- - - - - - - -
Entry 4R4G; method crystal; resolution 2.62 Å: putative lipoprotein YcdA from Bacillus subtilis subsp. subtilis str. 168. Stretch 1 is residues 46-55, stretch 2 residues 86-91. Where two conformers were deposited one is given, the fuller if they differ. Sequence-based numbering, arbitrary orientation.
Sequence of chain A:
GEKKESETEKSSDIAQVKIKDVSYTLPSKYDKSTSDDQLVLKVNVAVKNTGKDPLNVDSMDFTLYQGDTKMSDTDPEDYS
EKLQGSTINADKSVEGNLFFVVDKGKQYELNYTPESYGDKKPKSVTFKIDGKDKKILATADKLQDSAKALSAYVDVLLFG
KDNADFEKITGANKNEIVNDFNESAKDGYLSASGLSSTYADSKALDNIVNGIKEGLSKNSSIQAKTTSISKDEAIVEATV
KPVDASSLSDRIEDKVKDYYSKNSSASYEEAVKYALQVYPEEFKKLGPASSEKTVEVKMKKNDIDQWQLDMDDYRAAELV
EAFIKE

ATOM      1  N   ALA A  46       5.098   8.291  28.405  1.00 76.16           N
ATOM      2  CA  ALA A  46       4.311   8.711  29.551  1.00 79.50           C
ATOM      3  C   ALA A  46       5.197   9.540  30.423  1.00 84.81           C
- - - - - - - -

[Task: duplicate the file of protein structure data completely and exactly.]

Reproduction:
Entry 4R4G; method crystal; resolution 2.62 Å: putative lipoprotein YcdA from Bacillus subtilis subsp. subtilis str. 168. Stretch 1 is residues 46-55, stretch 2 residues 86-91. Where two conformers were deposited one is given, the fuller if they differ. Sequence-based numbering, arbitrary orientation.
Sequence of chain A:
GEKKESETEKSSDIAQVKIKDVSYTLPSKYDKSTSDDQLVLKVNVAVKNTGKDPLNVDSMDFTLYQGDTKMSDTDPEDYS
EKLQGSTINADKSVEGNLFFVVDKGKQYELNYTPESYGDKKPKSVTFKIDGKDKKILATADKLQDSAKALSAYVDVLLFG
KDNADFEKITGANKNEIVNDFNESAKDGYLSASGLSSTYADSKALDNIVNGIKEGLSKNSSIQAKTTSISKDEAIVEATV
KPVDASSLSDRIEDKVKDYYSKNSSASYEEAVKYALQVYPEEFKKLGPASSEKTVEVKMKKNDIDQWQLDMDDYRAAELV
EAFIKE

ATOM      1  N   ALA A  46       5.098   8.291  28.405  1.00 76.16           N
ATOM      2  CA  ALA A  46       4.311   8.711  29.551  1.00 79.50           C
ATOM      3  C   ALA A  46       5.197   9.540  30.423  1.00 84.81           C